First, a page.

Songbirds use their songs and calls to communicate in social and reproductive contexts. They learn to make these sounds through a process of vocal imitation that has much in common with human speech acquisition. Very few animals are capable of this form of behavioral learning. It involves auditory discrimination, auditory memory and sensorimotor learning. We can study the brain mechanisms of each of these processes, because the relevant brain pathways have been identified in songbirds. Experiments in the laboratory involve a range of techniques from behavioral observations and sound processing to neurophysiology and neuroanatomy. Opportunities exist for interested students to participate in ongoing projects if they can make a significant time commitment.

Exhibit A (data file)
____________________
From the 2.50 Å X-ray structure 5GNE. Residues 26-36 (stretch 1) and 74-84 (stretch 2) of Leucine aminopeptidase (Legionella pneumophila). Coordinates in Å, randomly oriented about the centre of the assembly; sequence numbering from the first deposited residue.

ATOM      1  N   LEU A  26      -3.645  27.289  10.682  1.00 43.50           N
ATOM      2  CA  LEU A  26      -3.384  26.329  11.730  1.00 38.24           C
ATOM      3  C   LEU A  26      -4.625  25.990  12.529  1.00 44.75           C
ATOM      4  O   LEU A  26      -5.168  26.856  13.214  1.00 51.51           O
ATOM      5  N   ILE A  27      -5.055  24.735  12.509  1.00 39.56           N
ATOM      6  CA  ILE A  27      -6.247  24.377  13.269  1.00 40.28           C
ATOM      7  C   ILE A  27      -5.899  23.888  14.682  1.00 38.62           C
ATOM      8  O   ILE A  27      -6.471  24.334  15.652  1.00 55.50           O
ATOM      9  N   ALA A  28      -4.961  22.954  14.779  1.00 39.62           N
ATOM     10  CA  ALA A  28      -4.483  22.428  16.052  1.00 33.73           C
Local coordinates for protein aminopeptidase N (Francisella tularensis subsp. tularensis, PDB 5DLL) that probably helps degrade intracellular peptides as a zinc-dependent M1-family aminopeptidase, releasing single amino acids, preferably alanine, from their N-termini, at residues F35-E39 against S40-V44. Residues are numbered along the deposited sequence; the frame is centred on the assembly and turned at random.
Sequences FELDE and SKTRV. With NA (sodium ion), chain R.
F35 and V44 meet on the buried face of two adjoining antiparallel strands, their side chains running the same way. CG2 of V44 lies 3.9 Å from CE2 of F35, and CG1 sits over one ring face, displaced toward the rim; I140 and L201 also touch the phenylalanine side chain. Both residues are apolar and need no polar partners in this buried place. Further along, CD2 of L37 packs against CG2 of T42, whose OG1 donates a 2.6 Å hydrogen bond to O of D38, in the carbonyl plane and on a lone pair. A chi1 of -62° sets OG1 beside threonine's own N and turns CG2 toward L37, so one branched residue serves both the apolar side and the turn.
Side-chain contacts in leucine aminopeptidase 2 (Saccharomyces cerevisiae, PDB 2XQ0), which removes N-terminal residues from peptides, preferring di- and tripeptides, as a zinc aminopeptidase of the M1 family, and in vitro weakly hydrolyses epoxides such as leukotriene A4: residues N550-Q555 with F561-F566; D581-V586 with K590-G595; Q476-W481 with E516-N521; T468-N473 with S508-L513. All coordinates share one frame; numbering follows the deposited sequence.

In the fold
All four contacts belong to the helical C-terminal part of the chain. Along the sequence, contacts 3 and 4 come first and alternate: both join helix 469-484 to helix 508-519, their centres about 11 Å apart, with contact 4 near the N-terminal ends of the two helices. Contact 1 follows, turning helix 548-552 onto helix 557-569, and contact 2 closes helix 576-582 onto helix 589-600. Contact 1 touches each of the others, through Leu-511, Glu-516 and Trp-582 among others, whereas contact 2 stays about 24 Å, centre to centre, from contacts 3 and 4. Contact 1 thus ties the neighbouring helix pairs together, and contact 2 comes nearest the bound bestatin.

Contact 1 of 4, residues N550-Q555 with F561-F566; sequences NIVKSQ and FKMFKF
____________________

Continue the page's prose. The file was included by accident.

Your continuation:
Prerequisite: Physiological Psychology (Psych 313) or Comparative Psychology (Psych 315) are preferred, but may not be required. Facility with PC computers is very helpful. Interested students please send (This email address is being protected from spambots. You need JavaScript enabled to view it.) a brief description of background relevant to the research, including a list of related courses taken, and a statement of long-range educational and career goals.